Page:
Chef Network Ireland have taken a stand for change in the workplace by creating a charter offering best practice guidelines for restaurants, notably addressing work-life balance. These are their recommendations:
Being Considerate and Recognising Needs
- Rostering that is fair & considerate: as far in advance as possible, two days off together
- Listen to people’s needs – Be flexible and open to alternative hours
- Consider ways to improve quality of life for staff: 4-day week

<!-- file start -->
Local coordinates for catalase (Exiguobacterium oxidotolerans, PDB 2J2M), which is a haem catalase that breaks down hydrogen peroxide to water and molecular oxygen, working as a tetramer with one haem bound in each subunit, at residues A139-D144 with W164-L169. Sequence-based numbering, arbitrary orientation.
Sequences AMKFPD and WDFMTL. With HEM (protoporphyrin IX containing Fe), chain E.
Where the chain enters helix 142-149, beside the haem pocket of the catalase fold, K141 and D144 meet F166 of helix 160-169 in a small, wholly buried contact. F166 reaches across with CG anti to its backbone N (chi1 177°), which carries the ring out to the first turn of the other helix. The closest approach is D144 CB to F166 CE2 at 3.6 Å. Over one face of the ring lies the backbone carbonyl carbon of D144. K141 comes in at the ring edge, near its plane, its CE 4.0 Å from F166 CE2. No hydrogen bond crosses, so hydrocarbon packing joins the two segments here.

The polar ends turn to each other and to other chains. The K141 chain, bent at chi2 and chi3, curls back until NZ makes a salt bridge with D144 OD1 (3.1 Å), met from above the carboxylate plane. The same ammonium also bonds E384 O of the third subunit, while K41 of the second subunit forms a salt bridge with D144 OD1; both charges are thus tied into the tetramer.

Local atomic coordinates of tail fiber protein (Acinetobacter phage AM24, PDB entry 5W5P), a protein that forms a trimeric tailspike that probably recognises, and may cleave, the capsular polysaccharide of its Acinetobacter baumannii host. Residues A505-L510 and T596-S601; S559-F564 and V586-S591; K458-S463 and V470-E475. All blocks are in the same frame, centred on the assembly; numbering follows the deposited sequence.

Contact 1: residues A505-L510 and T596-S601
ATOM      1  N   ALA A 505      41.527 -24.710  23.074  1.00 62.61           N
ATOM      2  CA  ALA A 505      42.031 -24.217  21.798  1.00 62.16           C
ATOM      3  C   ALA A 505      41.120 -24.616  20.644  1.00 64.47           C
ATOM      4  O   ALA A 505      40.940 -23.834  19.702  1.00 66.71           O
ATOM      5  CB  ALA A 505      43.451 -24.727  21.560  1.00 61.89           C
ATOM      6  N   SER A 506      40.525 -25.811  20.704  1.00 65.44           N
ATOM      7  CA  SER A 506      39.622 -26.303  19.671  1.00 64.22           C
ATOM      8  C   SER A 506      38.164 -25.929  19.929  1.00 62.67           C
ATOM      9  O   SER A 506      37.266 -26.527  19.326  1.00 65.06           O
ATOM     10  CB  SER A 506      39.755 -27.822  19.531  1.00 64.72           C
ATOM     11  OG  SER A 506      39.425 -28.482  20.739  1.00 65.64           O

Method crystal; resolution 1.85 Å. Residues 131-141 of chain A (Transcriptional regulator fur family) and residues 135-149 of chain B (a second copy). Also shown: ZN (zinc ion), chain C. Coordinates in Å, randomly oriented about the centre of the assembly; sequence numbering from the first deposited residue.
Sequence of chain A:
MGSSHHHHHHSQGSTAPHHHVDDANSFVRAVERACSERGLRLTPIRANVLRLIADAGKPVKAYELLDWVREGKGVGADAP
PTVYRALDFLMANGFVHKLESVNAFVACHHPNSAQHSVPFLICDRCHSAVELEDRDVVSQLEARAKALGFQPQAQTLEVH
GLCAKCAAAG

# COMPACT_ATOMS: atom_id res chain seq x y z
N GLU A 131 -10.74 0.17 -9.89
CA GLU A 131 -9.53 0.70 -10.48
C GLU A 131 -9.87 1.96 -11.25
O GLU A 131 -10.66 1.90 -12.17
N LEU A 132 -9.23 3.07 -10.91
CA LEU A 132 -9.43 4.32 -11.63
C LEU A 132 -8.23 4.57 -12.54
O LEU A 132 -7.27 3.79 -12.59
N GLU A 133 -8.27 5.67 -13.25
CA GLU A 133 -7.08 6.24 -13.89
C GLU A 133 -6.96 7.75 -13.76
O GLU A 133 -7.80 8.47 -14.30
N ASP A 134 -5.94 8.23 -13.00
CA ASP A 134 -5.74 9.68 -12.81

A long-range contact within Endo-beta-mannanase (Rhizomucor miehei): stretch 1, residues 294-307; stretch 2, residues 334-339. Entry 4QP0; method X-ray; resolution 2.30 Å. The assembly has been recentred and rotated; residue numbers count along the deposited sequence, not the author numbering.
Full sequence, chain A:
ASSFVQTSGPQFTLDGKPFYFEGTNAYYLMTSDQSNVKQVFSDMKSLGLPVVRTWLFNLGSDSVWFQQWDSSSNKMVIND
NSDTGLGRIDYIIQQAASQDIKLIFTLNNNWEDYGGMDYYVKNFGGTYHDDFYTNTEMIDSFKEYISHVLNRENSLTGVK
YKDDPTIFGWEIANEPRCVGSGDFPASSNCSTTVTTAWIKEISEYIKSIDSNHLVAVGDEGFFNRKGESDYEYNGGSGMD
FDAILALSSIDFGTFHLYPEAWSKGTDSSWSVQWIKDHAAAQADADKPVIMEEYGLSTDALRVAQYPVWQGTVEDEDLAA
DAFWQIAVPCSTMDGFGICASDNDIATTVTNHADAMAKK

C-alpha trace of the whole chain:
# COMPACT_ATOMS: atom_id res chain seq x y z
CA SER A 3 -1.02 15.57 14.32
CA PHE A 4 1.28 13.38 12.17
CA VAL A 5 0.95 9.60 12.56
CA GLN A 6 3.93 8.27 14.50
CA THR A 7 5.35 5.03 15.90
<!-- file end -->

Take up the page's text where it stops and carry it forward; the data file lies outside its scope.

- Ensure staff take their breaks, holidays and don’t work excessive hours
- Provide a place to eat and encourage nutritious meals
- Encourage health & wellness activities and mental health awareness
Respecting Staff’s Personal Time & Space
- When someone is off, they’re off
- Organise handovers so everyone is up to speed
- Compensate staff for time spent on training
What they’ve listed is so valuable – this should be a given in any kitchen, but sadly, that is not the case. We can hold strong visions for what our customers should experience when they taste our food, but not for the experience of the person preparing it.
Isn’t it time we realised that they’re both intrinsically linked, chefs?